The Australian Security Information Organisation (ASIO), which has internal security responsibilities similar to America’s FBI, entered the offices of the Australian Broadcasting Corporation (ABC) at 1am this morning to secure the trove of mislaid security files now known globally as the Cabinet Files.
ASIO operation not a raid
While the operation had all the cosmetic trappings of a raid by security services, the early hours arrival of ASIO agents was much less heavy-handed than it might first appear. The main purpose of the visit was to deliver new safes to keep the thousands of Australian cabinet files (as in files belonging to the Prime Minister’s cabinet) secure while they are in possession of the ABC.
According to the the ABC website, “The ABC still has access to the documents, now kept in the safes, and negotiations are still underway between lawyers for the ABC and the Department of Prime Minister and Cabinet (PM&C).”
The PM&C had launched an urgent investigation yesterday within an hour of the ABC’s revelation that the massive security breach had occurred. Two filing cabinets full of classified papers had been sold at a Canberra second-hand furniture store that specializes in government surplus. The papers had remained untouched for over two months before the owner finally managed to pry the locked filing cases open with a drill, and in a part of the story that remains untold, they ended up in the hands of the ABC.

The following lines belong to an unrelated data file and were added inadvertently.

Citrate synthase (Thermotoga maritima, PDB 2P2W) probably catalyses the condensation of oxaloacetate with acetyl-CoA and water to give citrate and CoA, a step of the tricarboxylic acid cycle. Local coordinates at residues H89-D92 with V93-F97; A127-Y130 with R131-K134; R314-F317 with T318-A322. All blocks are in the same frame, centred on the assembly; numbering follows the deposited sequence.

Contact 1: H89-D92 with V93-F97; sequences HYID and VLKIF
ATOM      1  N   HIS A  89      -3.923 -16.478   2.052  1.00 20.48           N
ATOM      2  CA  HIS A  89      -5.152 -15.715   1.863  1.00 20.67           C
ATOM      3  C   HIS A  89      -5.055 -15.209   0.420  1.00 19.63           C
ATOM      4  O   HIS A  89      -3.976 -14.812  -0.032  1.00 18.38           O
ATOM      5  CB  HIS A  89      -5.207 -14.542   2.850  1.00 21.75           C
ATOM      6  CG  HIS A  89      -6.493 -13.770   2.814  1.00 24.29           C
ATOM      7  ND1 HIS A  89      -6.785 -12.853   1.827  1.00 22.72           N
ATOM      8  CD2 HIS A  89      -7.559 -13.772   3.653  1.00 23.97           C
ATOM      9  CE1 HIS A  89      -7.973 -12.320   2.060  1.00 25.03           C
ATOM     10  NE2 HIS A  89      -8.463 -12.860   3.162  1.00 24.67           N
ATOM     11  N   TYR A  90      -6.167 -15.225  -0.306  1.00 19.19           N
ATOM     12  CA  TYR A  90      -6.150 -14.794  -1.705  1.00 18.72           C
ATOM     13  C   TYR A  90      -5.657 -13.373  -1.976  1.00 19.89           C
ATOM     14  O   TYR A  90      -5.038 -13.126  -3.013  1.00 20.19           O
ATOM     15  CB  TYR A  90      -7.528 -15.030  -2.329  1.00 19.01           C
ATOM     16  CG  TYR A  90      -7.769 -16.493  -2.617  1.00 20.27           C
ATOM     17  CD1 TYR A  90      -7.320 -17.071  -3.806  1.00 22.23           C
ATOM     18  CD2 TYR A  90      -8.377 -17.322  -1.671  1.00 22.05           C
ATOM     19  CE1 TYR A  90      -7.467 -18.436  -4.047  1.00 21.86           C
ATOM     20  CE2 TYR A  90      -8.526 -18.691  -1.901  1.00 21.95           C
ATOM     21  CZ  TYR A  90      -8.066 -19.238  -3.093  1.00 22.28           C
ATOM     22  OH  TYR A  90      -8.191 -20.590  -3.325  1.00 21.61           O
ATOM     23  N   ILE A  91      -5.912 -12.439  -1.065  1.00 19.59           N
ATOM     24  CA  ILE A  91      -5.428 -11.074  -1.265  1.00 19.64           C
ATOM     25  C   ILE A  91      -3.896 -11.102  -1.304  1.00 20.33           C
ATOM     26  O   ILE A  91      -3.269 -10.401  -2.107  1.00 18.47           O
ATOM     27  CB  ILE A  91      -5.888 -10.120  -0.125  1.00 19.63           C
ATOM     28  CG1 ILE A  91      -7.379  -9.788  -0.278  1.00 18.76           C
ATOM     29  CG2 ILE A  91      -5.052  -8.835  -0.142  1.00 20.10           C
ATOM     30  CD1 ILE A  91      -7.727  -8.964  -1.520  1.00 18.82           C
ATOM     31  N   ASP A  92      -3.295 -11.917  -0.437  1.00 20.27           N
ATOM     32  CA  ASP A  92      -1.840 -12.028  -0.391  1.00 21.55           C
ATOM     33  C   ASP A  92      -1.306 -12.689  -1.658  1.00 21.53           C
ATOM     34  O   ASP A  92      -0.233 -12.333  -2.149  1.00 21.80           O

In the national interest
ABC news director Gavin Morris explained that the ASIO operation had been conducted with the ABC’s cooperation.
“This was an agreed process with the Government, we wanted to ensure that as the national broadcaster we were doing all we could to work to ensure the documents were safe,” he told (unsurprisingly) the ABC.
He also defended the ABC’s judgement of which stories to publish in the public interest, and which to keep confidential. “We haven’t gone anywhere near stories or issues that may have a national security implication,” he explained.
In contrast, the ABC’s conduct has been criticized sharply by former Australian Prime Minister Kevin Rudd. Among the stories from the papers published by the ABC was the allegation that Rudd he had been warned about “critical risks” in his government’s home insulation programme in advance of four young installers dieing in 2010.
In a statement Rudd said, ““The report by the Australian Broadcasting Corporation (ABC) alleging I ignored warnings on risks to the safety of installers of home insulation is a lie…The ABC was told of these facts before publication. For these reasons, legal proceedings against the Australian Broadcasting have now commenced.”